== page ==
According to Matt Mattus of Growing with Plants, troughs were first used in Victorian England as a way to grow alpine plants in lowland gardens. Alpine plants can thrive if planted in shady areas where they won’t get too much sun. If you’re worried about the container getting too heavy, try filling it with empty plastic jugs at the bottom.
A Salad in a Trough
Shayla Groves, a graphic designer and homesteader in the tiny mountain town of Basalt, Colorado, bought this trough at a feed store and turned it into a small veggie garden. Once the tomatoes ripen, she can harvest a full salad right from the trough.
Trough Planter in a Parking Lot
Jean McWeeny of State by State Gardening wrote about urban folks and apartment dwellers using troughs as planters. This is outside an artist’s studio; the artist wanted a splash of color. You can see why. McWeeny’s piece also mentions that some people put water trough planters on their apartment balconies for easy access to cooking herbs.
Trough Planters as a Water Garden
The designers of NeoTerra, a passive-solar house in North Georgia, list a bunch of design concepts on their how-to page, including using metal troughs for a water garden. Many people use troughs for fish ponds, and why not? After all, they’re meant to hold water.
Another Behlen Tank Customer
Hey, those look familiar—Andrea of Blueberry Hill Crafting bought the same tanks I did for her trough experiment. She bought nine of them and points out one really good benefit for people with rodent issues: the metal base of the trough will keep moles from devouring your plants. That’s also of huge in Coastal areas like Seattle, where rats are common.
What Is Galvanized Metal Anyway?
It’s pretty simple, just metal dipped in a solution of zinc (here’s a cool 1:20 video of the galvanization process). The zinc prevents rust. It was probably first used on metal armor—a case in which rust protection was literally a matter of life or death.
Later, galvanized steel pipe replaced lead pipe in water systems, which probably saved plenty of lives too. Now, plastic is used, and builders recommend replacing galvanized pipes due to the risk of rust.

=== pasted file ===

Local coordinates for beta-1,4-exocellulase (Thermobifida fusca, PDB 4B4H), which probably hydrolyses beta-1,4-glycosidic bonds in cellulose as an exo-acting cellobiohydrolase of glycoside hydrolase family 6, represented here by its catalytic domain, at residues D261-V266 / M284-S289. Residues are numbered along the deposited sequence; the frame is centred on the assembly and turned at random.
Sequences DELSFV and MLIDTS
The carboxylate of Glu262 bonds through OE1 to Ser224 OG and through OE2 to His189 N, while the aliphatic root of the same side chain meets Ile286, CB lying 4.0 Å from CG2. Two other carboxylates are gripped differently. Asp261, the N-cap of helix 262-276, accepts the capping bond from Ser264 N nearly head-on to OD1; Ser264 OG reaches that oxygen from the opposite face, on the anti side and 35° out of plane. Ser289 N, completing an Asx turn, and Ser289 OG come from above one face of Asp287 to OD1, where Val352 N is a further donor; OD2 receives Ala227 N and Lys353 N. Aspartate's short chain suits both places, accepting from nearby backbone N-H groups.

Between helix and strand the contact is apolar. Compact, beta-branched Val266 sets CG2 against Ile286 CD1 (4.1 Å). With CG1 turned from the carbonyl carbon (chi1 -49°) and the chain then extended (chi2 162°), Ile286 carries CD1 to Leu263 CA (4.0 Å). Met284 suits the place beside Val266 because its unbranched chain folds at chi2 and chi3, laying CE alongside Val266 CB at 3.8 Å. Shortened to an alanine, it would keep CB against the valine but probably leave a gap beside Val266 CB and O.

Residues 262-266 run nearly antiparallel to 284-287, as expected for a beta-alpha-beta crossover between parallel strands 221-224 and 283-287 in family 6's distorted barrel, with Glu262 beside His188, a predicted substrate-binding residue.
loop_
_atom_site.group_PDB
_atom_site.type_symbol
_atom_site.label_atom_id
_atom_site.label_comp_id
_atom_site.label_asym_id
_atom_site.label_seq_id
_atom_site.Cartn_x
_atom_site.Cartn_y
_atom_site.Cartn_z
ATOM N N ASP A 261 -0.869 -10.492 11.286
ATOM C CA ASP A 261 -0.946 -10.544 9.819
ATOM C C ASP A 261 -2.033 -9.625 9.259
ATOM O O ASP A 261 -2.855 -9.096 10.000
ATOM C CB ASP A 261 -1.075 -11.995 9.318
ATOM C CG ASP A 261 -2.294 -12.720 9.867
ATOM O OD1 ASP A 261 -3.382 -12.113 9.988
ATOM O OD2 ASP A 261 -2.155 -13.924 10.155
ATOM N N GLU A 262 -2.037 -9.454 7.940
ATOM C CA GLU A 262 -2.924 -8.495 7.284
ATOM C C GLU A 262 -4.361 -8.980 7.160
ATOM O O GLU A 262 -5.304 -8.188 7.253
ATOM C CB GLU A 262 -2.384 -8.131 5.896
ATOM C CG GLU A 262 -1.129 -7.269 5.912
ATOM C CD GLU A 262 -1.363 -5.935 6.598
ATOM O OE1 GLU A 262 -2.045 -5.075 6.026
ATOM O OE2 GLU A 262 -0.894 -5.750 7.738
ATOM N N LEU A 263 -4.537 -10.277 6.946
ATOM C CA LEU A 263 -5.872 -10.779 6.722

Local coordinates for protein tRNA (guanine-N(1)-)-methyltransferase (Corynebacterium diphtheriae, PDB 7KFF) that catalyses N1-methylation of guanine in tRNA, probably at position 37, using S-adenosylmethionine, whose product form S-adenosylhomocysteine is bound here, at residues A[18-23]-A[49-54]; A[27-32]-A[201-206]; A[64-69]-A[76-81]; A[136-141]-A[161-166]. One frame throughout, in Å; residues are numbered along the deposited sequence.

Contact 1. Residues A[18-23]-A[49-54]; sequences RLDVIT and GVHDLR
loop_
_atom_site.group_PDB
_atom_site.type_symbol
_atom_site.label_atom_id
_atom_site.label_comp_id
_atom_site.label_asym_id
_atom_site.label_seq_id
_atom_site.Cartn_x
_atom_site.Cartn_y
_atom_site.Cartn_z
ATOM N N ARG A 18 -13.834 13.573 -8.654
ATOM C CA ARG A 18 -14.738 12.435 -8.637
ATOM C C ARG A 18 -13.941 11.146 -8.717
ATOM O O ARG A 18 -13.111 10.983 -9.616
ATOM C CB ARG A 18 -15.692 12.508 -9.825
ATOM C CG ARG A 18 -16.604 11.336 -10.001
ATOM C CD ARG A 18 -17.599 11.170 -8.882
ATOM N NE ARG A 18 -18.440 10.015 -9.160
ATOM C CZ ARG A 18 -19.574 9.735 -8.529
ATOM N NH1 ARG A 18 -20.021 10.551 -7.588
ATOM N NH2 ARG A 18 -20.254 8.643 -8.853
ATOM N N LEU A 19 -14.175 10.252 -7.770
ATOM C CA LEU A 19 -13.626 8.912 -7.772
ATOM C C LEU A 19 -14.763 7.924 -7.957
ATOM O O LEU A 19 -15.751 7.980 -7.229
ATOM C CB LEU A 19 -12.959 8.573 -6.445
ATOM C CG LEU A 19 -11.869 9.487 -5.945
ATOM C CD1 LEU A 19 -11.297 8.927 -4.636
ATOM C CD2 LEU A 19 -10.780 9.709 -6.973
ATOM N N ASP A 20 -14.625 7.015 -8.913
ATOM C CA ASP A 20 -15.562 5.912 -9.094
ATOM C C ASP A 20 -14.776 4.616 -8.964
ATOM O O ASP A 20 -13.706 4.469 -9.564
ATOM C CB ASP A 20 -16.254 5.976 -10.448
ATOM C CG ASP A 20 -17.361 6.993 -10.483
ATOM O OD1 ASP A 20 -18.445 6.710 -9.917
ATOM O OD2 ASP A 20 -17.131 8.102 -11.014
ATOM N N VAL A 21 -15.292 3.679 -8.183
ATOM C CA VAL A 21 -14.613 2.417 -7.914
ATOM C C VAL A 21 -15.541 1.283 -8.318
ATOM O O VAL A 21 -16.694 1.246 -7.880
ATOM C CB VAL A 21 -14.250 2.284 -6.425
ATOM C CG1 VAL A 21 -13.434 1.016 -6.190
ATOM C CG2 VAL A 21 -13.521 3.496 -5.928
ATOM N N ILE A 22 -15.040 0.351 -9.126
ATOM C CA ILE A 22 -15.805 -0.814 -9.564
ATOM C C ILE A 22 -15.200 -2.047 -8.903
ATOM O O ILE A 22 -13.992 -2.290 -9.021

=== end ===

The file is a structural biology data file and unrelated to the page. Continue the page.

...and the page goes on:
Though galvanized metal isn’t used for pipes anymore, most metal products that are going to be exposed to the elements undergo galvanization. This includes ladders, balconies, and outdoor metal benches, among others.
Galvanized Metal Troughs Won’t Last Forever
You can’t stop the aging process for a metal planter anymore than you can for other types of metal. The galvanized coating will eventually wear off and the tank will start to rust. When this will happen is going to depend on factors like your climate, the chemical composition of your air and water, and the acidity in your soil. Some people report rusting after three years, some people say their tanks lasted 10 years or more. This chart gives an estimate of galvanized metal lifespan based on climate zone:
The best cities for galvanized metal survival are those in rural areas with little to no air pollution. The worst are those in heavily-industrial areas. The American Galvanizers Association provided example cities for each area.
This message thread at HomesteadingToday has ideas about refinishing metal troughs. If you want a trough-esque planter that’s going to last longer than that, you’ll have to invest in a porcelain tub, or stainless steel. But, while your trough will begin to rust, that doesn’t mean it’s going to immediately collapse. There’s a good chance some light rusting will look charming in your garden and have a longer lifespan.